Page created on March 2, 2019. Last updated on September 11, 2021 at 17:45
Introduction and epidemiology
Cholelithiasis refers to the presence of gallstones in the gallbladder, while choledocholithiasis refers to gallstones in the common bile duct. Gallstone disease refers to various clinical manifestations of the presence of gallstones, including:
- Asymptomatic gallstones
- Uncomplicated gallstone disease
- Biliary colic
- Complicated gallstone disease
- Acute calculous cholecystitis
- Gallstone pancreatitis
- Gallstone ileus
Complicated gallstone disease refers to the presence of gallstone-related complications, like the ones mentioned above. Complicated gallstone disease may present with biliary colic. If biliary colic is present without gallstone-related complications, the condition is called uncomplicated gallstone disease.
The majority of gallstones are asymptomatic and are discovered incidentally on imaging. Gallstones exist in 10 – 15% of the Western population, but only 1 – 4% become symptomatic.
Gallstones can be removed by a procedure called ERCP, where a tube is led through the upper GI tract into the biliary tree through the ampulla of Vater. This tube can visualize and remove stones if necessary.
Types and pathogenesis
Two types of stones exist. The most common type is the cholesterol stone, which accounts for 80% of all stones in the west. Bile formation is the only significant pathway for the body to eliminate excess cholesterol, either as free cholesterol or as bile salts. Cholesterol is dissolved in bile. The solution gets supersaturated if the cholesterol concentration exceeds the solubilization capacity of the bile.
Cholesterol won’t crystallize out of the solution until there is a nucleus, a “starting point” that it can precipitate onto. This nucleation process is then followed by growth, as more and more cholesterol precipitate into the nucleus, causing the stone to grow in size. Biliary stasis is also essential for the development of a stone.
It should be noted that most cholesterol stones aren’t comprised of only cholesterol. They most commonly also contain some bilirubin-calcium salts. Pure cholesterol stones are rare.
The second type of stone is the pigment stone, which is comprised of bilirubin-calcium salts. These usually occur in association with chronic haemolysis, which increases the production of bilirubin.
Cholesterol stones arise exclusively in the gallbladder and are yellowish. Pigment stones may arise anywhere in the biliary tree and are black or brownish.
The risk factors for the two different stones are different.
For cholesterol stones:
- 6 Fs
- Fat (obesity)
- Fertile (multiparity or pregnancy)
- Forty (above 40 years of age)
- Fair-skinned (Caucasian)
- Family history
- Gallbladder stasis
For pigment stones:
- Chronic haemolytic anaemias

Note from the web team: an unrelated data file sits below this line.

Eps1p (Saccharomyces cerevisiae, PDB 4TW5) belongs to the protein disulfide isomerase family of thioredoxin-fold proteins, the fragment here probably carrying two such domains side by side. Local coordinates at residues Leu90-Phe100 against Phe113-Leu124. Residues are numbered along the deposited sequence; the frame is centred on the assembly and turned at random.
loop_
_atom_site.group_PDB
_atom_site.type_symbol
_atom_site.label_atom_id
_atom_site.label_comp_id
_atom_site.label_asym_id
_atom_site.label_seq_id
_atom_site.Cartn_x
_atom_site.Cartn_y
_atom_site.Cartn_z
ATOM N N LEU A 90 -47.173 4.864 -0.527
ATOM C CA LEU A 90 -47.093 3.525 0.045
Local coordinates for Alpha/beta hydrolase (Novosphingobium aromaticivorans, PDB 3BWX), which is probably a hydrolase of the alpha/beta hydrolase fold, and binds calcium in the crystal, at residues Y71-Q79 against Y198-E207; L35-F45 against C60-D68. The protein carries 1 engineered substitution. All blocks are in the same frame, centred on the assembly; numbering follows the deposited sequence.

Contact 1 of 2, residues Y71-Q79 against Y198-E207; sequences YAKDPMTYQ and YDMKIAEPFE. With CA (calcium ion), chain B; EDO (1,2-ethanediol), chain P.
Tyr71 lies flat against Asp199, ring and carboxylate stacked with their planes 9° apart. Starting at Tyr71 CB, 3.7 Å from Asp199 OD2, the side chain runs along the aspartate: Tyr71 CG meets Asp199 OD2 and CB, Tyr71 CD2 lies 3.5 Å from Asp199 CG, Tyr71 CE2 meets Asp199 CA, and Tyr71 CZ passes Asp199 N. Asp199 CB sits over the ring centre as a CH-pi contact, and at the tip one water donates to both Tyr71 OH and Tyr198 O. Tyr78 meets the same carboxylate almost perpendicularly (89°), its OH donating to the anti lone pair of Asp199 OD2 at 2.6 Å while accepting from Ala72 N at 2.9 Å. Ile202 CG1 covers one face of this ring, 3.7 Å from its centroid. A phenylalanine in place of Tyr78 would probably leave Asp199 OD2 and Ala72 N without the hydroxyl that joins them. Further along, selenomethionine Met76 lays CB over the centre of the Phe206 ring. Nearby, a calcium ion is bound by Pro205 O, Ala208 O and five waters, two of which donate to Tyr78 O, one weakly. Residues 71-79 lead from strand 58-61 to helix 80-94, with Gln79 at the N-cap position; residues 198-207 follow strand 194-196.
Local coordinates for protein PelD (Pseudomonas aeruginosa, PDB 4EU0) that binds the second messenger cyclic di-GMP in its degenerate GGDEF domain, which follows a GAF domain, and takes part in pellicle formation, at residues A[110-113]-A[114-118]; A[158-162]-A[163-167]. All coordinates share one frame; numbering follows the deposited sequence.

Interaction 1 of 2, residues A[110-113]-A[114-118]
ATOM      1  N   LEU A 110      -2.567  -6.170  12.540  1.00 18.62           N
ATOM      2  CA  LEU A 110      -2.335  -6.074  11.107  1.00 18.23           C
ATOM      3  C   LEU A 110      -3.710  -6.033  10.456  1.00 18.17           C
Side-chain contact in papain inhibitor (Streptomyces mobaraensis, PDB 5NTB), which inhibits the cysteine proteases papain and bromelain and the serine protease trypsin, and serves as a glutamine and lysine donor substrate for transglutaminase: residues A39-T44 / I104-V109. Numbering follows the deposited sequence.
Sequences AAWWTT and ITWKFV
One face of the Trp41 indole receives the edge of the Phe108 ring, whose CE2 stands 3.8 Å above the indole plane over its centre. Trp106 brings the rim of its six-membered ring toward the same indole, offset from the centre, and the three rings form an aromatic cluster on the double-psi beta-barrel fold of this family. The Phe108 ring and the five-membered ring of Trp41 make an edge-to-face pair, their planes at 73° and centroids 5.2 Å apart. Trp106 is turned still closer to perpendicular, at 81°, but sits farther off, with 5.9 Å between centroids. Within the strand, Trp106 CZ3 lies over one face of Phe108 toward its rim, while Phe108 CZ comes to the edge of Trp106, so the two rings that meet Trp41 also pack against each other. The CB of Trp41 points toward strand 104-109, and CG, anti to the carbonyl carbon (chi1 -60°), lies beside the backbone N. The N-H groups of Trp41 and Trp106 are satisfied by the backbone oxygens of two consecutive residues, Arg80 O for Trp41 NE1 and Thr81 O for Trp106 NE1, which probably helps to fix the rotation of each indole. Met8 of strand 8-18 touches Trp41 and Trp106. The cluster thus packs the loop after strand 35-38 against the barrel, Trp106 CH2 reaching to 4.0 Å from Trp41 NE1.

- Billiary infection
- Gastrointestinal disorders
- Crohn disease
- Ileal resection
- Cystic fibrosis with pancreatic insuficciency.
Only a minority of people with gallstones are symptomatic. Colicky biliary pain in the right upper quadrant is common.
There are many possible complications of gallstones:
- Biliary colic
- Gallstone pancreatitis
- Gallstone ileus
- Fistula formation
Biliary colic refers to the characteristic pain which occurs when the gallbladder tries to contract against an outlet which is obstructed by gallstones, causing increased intraluminal pressure. The pain is typically intense and dull, and located in the right upper quadrant. Sweating and nausea or vomiting are common. As explained by the pathomechanism, pain is usually worsened by meals, especially fatty meals.
Cholecystitis is almost always associated with gallstones, in which case it’s called calculous cholecystitis. It is most often acute but may be chronic as well. Gallstones cause cholecystitis by obstructs the neck of the gallbladder or the cystic duct, causing biliary stasis. However, obstruction alone is insufficient to cause inflammation. Some as of yet unknown irritant must also contribute.
The inflammation of the gallbladder in response to gallstone blockage can be chronic as well. These cases have no striking symptoms. Chronic cholecystitis causes the gallbladder to become fibrotic, and the risk for gallbladder carcinoma increases.
In some cases of compliacted acute cholecystitis, the gallbladder may perforate.
The treatment for cholecystitis is cholecystectomy.
Bacterial superinfection may occur in case of bile stasis, causing the gallbladder to fill with pus and causing empyema.
Cholangitis, sometimes called ascending cholangitis, refers to inflammation of the biliary tract due to bile stasis due to choledocholithiasis, which causes superinfection. It classically presents with Charcot’s triad of:
- Abdominal pain
Cholangitis is managed with antibiotics and biliary drainage.
Gallstones which obstruct the flow of bile distally to the confluence of the pancreatic duct and the common bile duct may cause reflux of bile into the pancreas, causing gallstone pancreatitis. The offending stone is often in the ampulla of Vater. This is managed with ERCP.
Cholangiocellular carcinoma (CCC) can occur anywhere in the biliary tree, even in the gallbladder (where it is called gallbladder carcinoma) or in the liver (intrahepatic cholangiocarcinoma). This tumor arises from the cholangiocytes that line the bile ducts. It’s often associated with gallstones, which cause chronic inflammation which promotes mutations.
Extrahepatic CCCs cause obstruction of the bile ducts rather quickly, so posthepatic jaundice occurs. This allows diagnosis to be made early. The same can not be said for intrahepatic types, which are discovered late.
If a CCC occurs at the confluence of the right and left hepatic bile ducts, the hilum, is the tumor called a Klatskin tumor.
15. Tumours and tumorlike conditions of the liver
17. Acute and chronic pancreatitis. Tumours of the pancreas
Theoretical exam topics